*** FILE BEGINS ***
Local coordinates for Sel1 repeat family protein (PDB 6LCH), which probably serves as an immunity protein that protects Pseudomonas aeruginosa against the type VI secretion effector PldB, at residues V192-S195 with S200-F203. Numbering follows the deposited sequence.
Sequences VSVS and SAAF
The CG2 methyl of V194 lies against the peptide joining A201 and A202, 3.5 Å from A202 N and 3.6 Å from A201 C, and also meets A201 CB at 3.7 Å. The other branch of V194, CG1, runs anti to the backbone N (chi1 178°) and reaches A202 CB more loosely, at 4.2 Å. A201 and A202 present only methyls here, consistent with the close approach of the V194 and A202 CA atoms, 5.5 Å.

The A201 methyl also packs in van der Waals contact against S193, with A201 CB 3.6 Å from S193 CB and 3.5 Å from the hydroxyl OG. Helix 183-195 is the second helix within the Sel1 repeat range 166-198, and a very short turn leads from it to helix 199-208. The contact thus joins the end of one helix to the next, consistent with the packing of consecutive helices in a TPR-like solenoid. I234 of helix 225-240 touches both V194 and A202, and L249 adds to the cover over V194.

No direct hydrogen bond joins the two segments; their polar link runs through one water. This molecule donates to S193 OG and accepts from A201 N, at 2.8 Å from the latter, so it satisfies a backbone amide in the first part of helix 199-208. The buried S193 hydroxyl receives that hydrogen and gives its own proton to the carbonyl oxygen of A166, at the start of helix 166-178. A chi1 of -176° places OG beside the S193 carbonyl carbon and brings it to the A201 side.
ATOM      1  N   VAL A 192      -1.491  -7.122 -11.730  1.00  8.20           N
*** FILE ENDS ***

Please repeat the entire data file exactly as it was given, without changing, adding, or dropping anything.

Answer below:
Local coordinates for Sel1 repeat family protein (PDB 6LCH), which probably serves as an immunity protein that protects Pseudomonas aeruginosa against the type VI secretion effector PldB, at residues V192-S195 with S200-F203. Numbering follows the deposited sequence.
Sequences VSVS and SAAF
The CG2 methyl of V194 lies against the peptide joining A201 and A202, 3.5 Å from A202 N and 3.6 Å from A201 C, and also meets A201 CB at 3.7 Å. The other branch of V194, CG1, runs anti to the backbone N (chi1 178°) and reaches A202 CB more loosely, at 4.2 Å. A201 and A202 present only methyls here, consistent with the close approach of the V194 and A202 CA atoms, 5.5 Å.

The A201 methyl also packs in van der Waals contact against S193, with A201 CB 3.6 Å from S193 CB and 3.5 Å from the hydroxyl OG. Helix 183-195 is the second helix within the Sel1 repeat range 166-198, and a very short turn leads from it to helix 199-208. The contact thus joins the end of one helix to the next, consistent with the packing of consecutive helices in a TPR-like solenoid. I234 of helix 225-240 touches both V194 and A202, and L249 adds to the cover over V194.

No direct hydrogen bond joins the two segments; their polar link runs through one water. This molecule donates to S193 OG and accepts from A201 N, at 2.8 Å from the latter, so it satisfies a backbone amide in the first part of helix 199-208. The buried S193 hydroxyl receives that hydrogen and gives its own proton to the carbonyl oxygen of A166, at the start of helix 166-178. A chi1 of -176° places OG beside the S193 carbonyl carbon and brings it to the A201 side.
ATOM      1  N   VAL A 192      -1.491  -7.122 -11.730  1.00  8.20           N